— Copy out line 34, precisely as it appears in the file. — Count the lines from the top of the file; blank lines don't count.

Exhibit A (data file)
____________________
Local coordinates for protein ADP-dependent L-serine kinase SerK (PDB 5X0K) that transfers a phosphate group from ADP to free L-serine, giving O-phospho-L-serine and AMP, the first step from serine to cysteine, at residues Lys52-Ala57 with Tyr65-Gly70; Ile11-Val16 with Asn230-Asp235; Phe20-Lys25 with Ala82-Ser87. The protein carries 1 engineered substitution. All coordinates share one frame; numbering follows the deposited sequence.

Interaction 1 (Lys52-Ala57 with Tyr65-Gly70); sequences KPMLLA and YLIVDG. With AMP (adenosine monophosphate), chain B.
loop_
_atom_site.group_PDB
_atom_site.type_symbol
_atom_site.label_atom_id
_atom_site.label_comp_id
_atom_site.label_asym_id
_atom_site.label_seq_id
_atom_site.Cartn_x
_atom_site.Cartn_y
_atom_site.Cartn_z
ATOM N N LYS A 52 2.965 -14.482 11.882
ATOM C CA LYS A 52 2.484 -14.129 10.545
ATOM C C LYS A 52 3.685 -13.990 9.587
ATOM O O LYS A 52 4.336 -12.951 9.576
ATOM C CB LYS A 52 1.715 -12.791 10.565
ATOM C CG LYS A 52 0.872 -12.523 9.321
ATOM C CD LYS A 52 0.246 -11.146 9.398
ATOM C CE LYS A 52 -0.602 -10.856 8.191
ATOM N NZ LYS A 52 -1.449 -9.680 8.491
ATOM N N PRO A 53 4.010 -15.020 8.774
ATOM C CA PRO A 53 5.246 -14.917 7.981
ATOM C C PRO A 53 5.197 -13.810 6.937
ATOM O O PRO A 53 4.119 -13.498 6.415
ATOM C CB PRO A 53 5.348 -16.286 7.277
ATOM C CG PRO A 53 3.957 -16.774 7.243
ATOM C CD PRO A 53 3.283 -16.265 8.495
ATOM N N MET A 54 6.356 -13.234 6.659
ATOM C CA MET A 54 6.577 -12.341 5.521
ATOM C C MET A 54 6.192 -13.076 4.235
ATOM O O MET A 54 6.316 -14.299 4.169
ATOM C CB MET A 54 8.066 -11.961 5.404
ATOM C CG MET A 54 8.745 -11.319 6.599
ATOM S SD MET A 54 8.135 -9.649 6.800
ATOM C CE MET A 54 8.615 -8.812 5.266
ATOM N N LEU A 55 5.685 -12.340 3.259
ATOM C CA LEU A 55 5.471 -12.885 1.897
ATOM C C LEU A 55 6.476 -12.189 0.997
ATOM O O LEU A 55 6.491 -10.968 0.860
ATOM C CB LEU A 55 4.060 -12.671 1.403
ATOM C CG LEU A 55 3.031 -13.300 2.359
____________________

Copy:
ATOM C CG MET A 54 8.745 -11.319 6.599